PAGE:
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Evans George

Changing our world

Does anyone still remember the words to a little song in the film, “South Pacific”? They went, “You got to have a dream. If you don’t have a dream, how you gonna have a dream come true?” I think we all have dreams; things we hope for and dream about for a long time. Some of them are quite ordinary, just involv- ing ourselves and our fam- ily and others are very big indeed and would change the whole world if they hap- pened. Some of them are fan- tasies, never likely to come true but others we pursue and work at until, maybe after a very long and exhausting time, our dream becomes reality.

“Think globally, act locally” is a very good motto. I’ve been wanting to “do some- thing” for World Peace and ending the crass stupidity of wars for a very long time; since I wrote a long letter to the League of Nations in 1939 just before the Last World War started and I was 16 at the time. Of course they took no notice, though there was nothing they could have done anyway.

As I write one of my dreams is beginning to come to fruition - Wellington Peace Garden. By the time this ar- ticle is printed and delivered we shall have our garden, belonging to all us ordinary people of Wellington, though this is being written the Sun- day before it opens. Will there be a good crowd there? I have several dreams about how it will be used.

10 10 George Evans.indd 1 26/03/2012 15:10

Some of these involve many people who may well have other ideas. Would some or all of the local churches like to use it to promote World Peace? I hope so. Will our local Muslims plant a Dam- ask rose to remind every- one that theirs is a peaceful religion? They have been invited to do so. What will local schools and colleges do? String peace messages from the trees? I have heard of Lions, Rotarians and other friendly organisations who said they would like to con- tribute. There is talk of some local Germans commemorat- ing those who were killed in the Last World War. Perhaps some of the local Japanese and Italians may like to do the same.

In 1917 my father was

shot as he was fighting in France. He wasn’t killed (or there would have been no me) but he suffered from his wounds for the rest of his life. He only survived because he

was dealt with by a particu- larly skilful surgeon. Doesn’t he deserve to be honoured? Also in 1917 my mother was returning from Jamaica in a “banana boat” that was sunk in mid-Atlantic by a subma- rine. She also was very nearly a war casualty. Does this mer- it commemoration?

There must be many other

Wellingtonians whose ances- tors, not on the War Memorial because they were not killed in action, but who served like the rest of us, should be remembered and who think contributing to the Peace Garden is the right way to do that. We also forget the civilians who lost their lives in war; here’s a chance to com- memorate.

When we think of war cas- ualties, why is it only our own British troops we remember? Of course we should remem- ber our own but what about the folks on the other side? Many quite innocent people have been killed in wartime of

> Councillor England. George Evans and Mayor Lesley Street.

many nationalities, often that had nothing to do with the war. I watched as Caen was shelled and bombed in 1944 by huge numbers of our guns and bombers. There were no German casualties but many French civilians were killed and wounded by our shells and bombs. We were sup- posed to be on the same side as the French people we killed.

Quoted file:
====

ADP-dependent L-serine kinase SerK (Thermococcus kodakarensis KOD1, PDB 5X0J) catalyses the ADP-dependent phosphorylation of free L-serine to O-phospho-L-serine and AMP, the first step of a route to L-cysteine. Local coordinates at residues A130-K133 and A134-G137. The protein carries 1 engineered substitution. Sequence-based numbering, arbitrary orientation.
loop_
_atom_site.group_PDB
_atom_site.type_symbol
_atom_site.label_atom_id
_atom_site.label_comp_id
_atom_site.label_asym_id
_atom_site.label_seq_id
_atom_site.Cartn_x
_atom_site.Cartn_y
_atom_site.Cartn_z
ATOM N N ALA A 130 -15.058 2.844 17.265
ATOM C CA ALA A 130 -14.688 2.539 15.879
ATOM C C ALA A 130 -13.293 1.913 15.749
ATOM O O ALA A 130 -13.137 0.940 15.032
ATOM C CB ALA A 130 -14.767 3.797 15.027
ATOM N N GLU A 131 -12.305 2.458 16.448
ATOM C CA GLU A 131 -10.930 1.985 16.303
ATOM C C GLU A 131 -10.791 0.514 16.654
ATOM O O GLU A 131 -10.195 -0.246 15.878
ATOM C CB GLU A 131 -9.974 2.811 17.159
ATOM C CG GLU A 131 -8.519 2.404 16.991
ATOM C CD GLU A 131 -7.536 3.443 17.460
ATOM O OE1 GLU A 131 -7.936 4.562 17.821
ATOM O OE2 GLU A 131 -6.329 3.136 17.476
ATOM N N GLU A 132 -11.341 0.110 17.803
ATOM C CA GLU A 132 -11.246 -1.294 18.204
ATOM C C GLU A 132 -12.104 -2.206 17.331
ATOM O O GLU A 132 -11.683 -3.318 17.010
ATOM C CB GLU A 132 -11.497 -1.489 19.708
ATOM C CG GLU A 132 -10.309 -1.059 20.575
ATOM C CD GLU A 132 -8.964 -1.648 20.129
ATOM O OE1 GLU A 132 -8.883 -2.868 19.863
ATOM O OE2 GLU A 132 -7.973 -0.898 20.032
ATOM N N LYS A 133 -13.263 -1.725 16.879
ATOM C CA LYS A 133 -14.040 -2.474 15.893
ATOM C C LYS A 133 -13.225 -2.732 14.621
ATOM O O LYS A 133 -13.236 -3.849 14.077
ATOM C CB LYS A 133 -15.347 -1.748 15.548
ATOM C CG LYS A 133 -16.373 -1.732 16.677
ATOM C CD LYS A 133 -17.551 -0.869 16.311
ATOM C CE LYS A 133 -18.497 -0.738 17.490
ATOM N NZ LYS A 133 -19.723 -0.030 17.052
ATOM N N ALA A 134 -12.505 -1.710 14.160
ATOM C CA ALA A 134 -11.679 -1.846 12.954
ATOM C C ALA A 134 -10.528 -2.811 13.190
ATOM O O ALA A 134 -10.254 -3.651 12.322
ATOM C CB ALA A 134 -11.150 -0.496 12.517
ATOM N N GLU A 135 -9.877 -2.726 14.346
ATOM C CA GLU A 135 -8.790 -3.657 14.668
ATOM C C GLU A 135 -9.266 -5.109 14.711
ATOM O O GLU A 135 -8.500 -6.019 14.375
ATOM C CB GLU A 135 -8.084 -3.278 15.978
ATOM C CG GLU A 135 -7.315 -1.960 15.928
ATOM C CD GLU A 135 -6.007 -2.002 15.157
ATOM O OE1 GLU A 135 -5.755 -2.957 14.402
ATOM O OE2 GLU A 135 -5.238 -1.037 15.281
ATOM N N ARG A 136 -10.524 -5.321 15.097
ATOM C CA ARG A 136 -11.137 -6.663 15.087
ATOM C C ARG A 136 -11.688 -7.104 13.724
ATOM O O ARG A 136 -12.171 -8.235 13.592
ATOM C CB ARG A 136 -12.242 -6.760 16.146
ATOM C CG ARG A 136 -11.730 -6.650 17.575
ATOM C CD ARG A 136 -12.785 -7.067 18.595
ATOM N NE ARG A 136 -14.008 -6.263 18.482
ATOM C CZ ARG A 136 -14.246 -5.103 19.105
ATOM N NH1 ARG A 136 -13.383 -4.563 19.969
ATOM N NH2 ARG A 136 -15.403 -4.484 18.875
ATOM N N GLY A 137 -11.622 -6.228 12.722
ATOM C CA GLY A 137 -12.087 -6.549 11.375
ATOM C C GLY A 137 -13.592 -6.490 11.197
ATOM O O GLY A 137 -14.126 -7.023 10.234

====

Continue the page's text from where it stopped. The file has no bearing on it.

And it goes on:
Incidentally, there are many new phrases that an- noy me but the worst is, “Friendly fire”. Believe me, and I do know what I’m talk-

ing about, there is absolutely nothing “friendly” about be- ing attacked by your own side. What idiot thought up the expression, “Friendly Fire”? My guess is that he (surely not a woman) was a desk-bound civilian employ- ee of the Pentagon. Please don’t use the words in my hearing or I might forget I’m a pacifist. I have been bombed by the American Air Force and the RAF, fired on by the Royal Navy and the Royal Ar- tillery and seen friends killed and wounded by “our side”. Call it accident if you like or “cock-up” or incompetence or stupidity but never friendly. Sorry about that interjec-

> Barabara Farmer-Von Herf, George Evans, Cllr England Mayor Lesley Street.

tion. The thought just drifted into my little bald head and I had to let it out. Better now. Another part of the same dream is that Wellington can become an example of how to set up a Peace Garden that will be copied in many other places. There must be lots of councils who would like to do something good for their towns without spend- ing public money. It’s such a simple little idea and it seems

to work well. Local councils all own bits of land in town centres like this that can only be a bit of garden or a scruffy tip. Handing these patches of land to locals with a dream can work anywhere.

There are several other

Peace Gardens in other towns; you can find them on the web. My grandson says there’s a good one in Man- chester and I’ve seen the one in Coventry. The garden in Hiroshima looks particularly wonderful. We even have a garden in Telford, given by Japanese people. All of these are different from ours because they cost a lot of money and ours costs noth- ing but the price of the plants we will put in and the work of willing volunteers who will look after it. Besides, it will belong to all the 20,000 peo- ple of Wellington. Gosh! I hope they don’t all turn up at once!

My late father-in-law, Bill

Hurdley, had a lovely expres- sion for things that would last longer than him, “It’ll see me out.” Wellington Peace Gar- den will see me out.

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